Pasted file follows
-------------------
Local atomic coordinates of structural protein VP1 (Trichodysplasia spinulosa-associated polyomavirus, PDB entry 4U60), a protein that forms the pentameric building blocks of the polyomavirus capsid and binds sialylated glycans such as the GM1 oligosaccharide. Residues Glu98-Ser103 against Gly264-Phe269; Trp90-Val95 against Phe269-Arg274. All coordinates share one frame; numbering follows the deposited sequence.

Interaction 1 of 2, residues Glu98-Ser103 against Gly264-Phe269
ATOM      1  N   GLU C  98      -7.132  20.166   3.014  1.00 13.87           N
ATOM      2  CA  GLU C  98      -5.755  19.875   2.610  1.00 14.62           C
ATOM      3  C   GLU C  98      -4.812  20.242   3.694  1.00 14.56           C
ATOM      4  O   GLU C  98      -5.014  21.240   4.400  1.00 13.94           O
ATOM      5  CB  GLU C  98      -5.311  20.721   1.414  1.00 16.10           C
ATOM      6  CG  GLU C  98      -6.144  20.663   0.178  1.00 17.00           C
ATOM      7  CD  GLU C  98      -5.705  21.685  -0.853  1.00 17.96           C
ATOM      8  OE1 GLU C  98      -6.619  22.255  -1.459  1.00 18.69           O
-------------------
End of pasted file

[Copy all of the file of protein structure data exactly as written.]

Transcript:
Local atomic coordinates of structural protein VP1 (Trichodysplasia spinulosa-associated polyomavirus, PDB entry 4U60), a protein that forms the pentameric building blocks of the polyomavirus capsid and binds sialylated glycans such as the GM1 oligosaccharide. Residues Glu98-Ser103 against Gly264-Phe269; Trp90-Val95 against Phe269-Arg274. All coordinates share one frame; numbering follows the deposited sequence.

Interaction 1 of 2, residues Glu98-Ser103 against Gly264-Phe269
ATOM      1  N   GLU C  98      -7.132  20.166   3.014  1.00 13.87           N
ATOM      2  CA  GLU C  98      -5.755  19.875   2.610  1.00 14.62           C
ATOM      3  C   GLU C  98      -4.812  20.242   3.694  1.00 14.56           C
ATOM      4  O   GLU C  98      -5.014  21.240   4.400  1.00 13.94           O
ATOM      5  CB  GLU C  98      -5.311  20.721   1.414  1.00 16.10           C
ATOM      6  CG  GLU C  98      -6.144  20.663   0.178  1.00 17.00           C
ATOM      7  CD  GLU C  98      -5.705  21.685  -0.853  1.00 17.96           C
ATOM      8  OE1 GLU C  98      -6.619  22.255  -1.459  1.00 18.69           O